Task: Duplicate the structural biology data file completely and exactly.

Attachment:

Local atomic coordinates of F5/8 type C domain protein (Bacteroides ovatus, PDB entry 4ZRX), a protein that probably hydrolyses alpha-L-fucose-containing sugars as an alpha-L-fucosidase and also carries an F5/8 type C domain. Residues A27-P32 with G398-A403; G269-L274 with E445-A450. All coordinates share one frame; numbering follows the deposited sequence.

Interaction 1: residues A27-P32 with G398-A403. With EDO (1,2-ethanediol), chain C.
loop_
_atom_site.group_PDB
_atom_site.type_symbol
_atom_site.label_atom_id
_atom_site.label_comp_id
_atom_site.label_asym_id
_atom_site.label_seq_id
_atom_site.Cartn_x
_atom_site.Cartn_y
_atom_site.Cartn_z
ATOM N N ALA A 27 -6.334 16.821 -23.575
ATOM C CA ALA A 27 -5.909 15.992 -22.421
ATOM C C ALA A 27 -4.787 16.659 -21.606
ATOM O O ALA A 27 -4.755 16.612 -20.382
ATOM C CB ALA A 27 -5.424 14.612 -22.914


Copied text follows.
Local atomic coordinates of F5/8 type C domain protein (Bacteroides ovatus, PDB entry 4ZRX), a protein that probably hydrolyses alpha-L-fucose-containing sugars as an alpha-L-fucosidase and also carries an F5/8 type C domain. Residues A27-P32 with G398-A403; G269-L274 with E445-A450. All coordinates share one frame; numbering follows the deposited sequence.

Interaction 1: residues A27-P32 with G398-A403. With EDO (1,2-ethanediol), chain C.
loop_
_atom_site.group_PDB
_atom_site.type_symbol
_atom_site.label_atom_id
_atom_site.label_comp_id
_atom_site.label_asym_id
_atom_site.label_seq_id
_atom_site.Cartn_x
_atom_site.Cartn_y
_atom_site.Cartn_z
ATOM N N ALA A 27 -6.334 16.821 -23.575
ATOM C CA ALA A 27 -5.909 15.992 -22.421
ATOM C C ALA A 27 -4.787 16.659 -21.606
ATOM O O ALA A 27 -4.755 16.612 -20.382
ATOM C CB ALA A 27 -5.424 14.612 -22.914